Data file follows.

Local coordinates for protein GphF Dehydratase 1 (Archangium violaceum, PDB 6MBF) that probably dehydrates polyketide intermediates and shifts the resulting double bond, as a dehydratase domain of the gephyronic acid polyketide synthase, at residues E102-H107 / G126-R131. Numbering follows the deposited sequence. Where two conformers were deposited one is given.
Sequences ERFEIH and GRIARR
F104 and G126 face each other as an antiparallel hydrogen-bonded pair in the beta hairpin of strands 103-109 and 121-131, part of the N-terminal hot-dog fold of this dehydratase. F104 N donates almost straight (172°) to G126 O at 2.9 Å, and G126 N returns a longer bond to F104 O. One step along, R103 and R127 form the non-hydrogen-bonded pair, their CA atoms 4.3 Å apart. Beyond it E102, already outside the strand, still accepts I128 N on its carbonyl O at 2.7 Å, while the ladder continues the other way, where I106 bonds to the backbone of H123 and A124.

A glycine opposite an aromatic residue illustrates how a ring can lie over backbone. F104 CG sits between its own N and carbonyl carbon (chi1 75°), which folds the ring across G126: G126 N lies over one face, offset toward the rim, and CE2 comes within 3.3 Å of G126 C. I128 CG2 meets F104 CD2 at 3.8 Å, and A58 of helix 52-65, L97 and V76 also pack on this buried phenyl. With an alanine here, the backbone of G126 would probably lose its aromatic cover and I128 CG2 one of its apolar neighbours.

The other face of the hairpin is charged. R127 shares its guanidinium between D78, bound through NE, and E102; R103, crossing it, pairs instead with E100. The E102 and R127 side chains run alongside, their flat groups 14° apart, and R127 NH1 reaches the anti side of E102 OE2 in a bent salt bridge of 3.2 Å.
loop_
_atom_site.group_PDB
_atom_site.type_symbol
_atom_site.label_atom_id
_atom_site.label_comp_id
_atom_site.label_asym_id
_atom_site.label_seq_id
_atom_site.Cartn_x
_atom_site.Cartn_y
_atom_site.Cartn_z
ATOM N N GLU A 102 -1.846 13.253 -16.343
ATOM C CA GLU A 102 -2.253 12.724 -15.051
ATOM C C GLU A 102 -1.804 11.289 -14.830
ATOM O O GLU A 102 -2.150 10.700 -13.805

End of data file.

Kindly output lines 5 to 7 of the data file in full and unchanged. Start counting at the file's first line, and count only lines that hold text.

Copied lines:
The other face of the hairpin is charged. R127 shares its guanidinium between D78, bound through NE, and E102; R103, crossing it, pairs instead with E100. The E102 and R127 side chains run alongside, their flat groups 14° apart, and R127 NH1 reaches the anti side of E102 OE2 in a bent salt bridge of 3.2 Å.
loop_
_atom_site.group_PDB